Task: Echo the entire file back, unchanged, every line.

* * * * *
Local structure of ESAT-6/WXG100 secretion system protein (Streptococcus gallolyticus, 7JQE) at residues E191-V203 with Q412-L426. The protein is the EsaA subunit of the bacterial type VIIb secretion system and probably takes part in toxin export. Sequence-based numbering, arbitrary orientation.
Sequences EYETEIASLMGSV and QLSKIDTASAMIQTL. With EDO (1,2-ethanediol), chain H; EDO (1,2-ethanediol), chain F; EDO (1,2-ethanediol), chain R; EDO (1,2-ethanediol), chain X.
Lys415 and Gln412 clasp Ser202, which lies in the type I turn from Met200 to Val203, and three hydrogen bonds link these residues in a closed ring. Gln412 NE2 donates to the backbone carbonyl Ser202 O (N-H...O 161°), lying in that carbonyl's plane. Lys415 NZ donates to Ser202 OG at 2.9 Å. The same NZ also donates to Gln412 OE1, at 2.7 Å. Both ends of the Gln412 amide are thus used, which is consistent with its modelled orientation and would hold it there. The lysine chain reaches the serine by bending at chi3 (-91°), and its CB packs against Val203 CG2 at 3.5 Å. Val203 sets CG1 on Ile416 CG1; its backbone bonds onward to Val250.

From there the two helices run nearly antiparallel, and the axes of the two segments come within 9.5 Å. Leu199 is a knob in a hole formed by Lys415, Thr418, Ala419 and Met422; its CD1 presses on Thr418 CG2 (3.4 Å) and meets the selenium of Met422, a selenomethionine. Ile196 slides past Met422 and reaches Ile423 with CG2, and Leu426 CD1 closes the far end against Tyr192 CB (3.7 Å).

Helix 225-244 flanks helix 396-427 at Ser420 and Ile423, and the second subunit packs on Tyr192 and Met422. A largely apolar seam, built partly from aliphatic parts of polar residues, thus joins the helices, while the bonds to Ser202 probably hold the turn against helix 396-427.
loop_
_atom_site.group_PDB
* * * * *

Local structure of ESAT-6/WXG100 secretion system protein (Streptococcus gallolyticus, 7JQE) at residues E191-V203 with Q412-L426. The protein is the EsaA subunit of the bacterial type VIIb secretion system and probably takes part in toxin export. Sequence-based numbering, arbitrary orientation.
Sequences EYETEIASLMGSV and QLSKIDTASAMIQTL. With EDO (1,2-ethanediol), chain H; EDO (1,2-ethanediol), chain F; EDO (1,2-ethanediol), chain R; EDO (1,2-ethanediol), chain X.
Lys415 and Gln412 clasp Ser202, which lies in the type I turn from Met200 to Val203, and three hydrogen bonds link these residues in a closed ring. Gln412 NE2 donates to the backbone carbonyl Ser202 O (N-H...O 161°), lying in that carbonyl's plane. Lys415 NZ donates to Ser202 OG at 2.9 Å. The same NZ also donates to Gln412 OE1, at 2.7 Å. Both ends of the Gln412 amide are thus used, which is consistent with its modelled orientation and would hold it there. The lysine chain reaches the serine by bending at chi3 (-91°), and its CB packs against Val203 CG2 at 3.5 Å. Val203 sets CG1 on Ile416 CG1; its backbone bonds onward to Val250.

From there the two helices run nearly antiparallel, and the axes of the two segments come within 9.5 Å. Leu199 is a knob in a hole formed by Lys415, Thr418, Ala419 and Met422; its CD1 presses on Thr418 CG2 (3.4 Å) and meets the selenium of Met422, a selenomethionine. Ile196 slides past Met422 and reaches Ile423 with CG2, and Leu426 CD1 closes the far end against Tyr192 CB (3.7 Å).

Helix 225-244 flanks helix 396-427 at Ser420 and Ile423, and the second subunit packs on Tyr192 and Met422. A largely apolar seam, built partly from aliphatic parts of polar residues, thus joins the helices, while the bonds to Ser202 probably hold the turn against helix 396-427.
loop_
_atom_site.group_PDB